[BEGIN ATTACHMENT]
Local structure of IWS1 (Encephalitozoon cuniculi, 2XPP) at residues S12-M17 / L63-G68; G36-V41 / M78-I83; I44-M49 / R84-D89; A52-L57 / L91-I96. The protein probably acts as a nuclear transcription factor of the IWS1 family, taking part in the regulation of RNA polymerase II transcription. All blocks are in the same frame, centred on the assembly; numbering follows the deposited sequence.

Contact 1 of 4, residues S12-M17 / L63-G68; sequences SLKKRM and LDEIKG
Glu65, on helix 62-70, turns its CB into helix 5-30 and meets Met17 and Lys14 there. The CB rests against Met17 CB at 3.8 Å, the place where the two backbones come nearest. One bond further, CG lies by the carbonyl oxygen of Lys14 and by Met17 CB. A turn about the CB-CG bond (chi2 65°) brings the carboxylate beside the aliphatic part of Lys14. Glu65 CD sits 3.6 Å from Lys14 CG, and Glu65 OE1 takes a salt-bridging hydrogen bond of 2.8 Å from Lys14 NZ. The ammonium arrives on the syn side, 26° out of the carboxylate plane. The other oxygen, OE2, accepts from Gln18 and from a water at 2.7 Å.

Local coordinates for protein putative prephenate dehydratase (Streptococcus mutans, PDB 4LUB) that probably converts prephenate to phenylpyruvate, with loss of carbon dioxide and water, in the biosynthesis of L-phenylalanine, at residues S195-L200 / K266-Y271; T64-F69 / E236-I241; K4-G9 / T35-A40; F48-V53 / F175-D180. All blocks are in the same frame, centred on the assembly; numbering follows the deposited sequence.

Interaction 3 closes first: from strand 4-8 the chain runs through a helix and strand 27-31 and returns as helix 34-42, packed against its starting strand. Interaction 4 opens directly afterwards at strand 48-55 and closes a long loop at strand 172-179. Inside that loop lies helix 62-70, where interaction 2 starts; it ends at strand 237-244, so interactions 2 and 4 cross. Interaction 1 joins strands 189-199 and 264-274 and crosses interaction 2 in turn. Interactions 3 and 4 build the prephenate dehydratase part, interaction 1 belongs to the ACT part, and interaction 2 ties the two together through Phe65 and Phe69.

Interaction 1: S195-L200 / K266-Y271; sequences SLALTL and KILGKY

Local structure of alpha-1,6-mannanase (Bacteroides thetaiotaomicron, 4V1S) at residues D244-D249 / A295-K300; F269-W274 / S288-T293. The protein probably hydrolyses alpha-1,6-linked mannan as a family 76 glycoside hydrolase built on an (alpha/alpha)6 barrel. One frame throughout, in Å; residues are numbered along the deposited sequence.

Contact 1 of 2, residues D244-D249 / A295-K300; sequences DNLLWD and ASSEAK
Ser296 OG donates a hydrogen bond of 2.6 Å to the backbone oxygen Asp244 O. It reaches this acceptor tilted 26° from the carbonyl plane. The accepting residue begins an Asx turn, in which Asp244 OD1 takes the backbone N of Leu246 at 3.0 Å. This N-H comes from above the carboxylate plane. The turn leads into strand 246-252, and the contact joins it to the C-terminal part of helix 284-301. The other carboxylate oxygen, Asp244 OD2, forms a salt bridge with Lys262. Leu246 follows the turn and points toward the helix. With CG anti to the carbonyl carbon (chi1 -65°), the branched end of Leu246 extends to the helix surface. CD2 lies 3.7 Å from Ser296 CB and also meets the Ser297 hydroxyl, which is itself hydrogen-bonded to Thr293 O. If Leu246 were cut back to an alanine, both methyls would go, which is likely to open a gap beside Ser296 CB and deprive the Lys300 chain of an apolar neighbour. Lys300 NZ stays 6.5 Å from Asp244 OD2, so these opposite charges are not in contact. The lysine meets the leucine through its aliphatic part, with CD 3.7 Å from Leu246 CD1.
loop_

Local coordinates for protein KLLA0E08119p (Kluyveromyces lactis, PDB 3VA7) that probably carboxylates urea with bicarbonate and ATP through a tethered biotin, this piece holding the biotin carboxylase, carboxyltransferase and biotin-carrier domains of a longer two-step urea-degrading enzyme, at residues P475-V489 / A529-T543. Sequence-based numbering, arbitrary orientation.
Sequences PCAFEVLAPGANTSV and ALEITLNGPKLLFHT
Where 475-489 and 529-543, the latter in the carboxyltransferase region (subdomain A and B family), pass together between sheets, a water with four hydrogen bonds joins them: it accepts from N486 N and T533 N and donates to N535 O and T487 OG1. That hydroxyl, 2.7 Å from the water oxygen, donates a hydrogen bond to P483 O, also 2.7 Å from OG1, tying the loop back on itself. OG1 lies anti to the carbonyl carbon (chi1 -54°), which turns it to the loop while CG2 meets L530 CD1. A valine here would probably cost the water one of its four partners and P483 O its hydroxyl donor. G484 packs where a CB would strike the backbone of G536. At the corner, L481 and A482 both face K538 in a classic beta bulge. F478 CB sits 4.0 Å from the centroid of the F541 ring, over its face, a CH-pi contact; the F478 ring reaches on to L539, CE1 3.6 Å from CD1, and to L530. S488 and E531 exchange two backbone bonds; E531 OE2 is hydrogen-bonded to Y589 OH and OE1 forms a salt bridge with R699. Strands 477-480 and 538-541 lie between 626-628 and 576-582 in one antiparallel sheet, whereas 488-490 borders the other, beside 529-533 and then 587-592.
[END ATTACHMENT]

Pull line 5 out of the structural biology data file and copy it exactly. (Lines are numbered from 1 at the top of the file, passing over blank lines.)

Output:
Interaction 3 closes first: from strand 4-8 the chain runs through a helix and strand 27-31 and returns as helix 34-42, packed against its starting strand. Interaction 4 opens directly afterwards at strand 48-55 and closes a long loop at strand 172-179. Inside that loop lies helix 62-70, where interaction 2 starts; it ends at strand 237-244, so interactions 2 and 4 cross. Interaction 1 joins strands 189-199 and 264-274 and crosses interaction 2 in turn. Interactions 3 and 4 build the prephenate dehydratase part, interaction 1 belongs to the ACT part, and interaction 2 ties the two together through Phe65 and Phe69.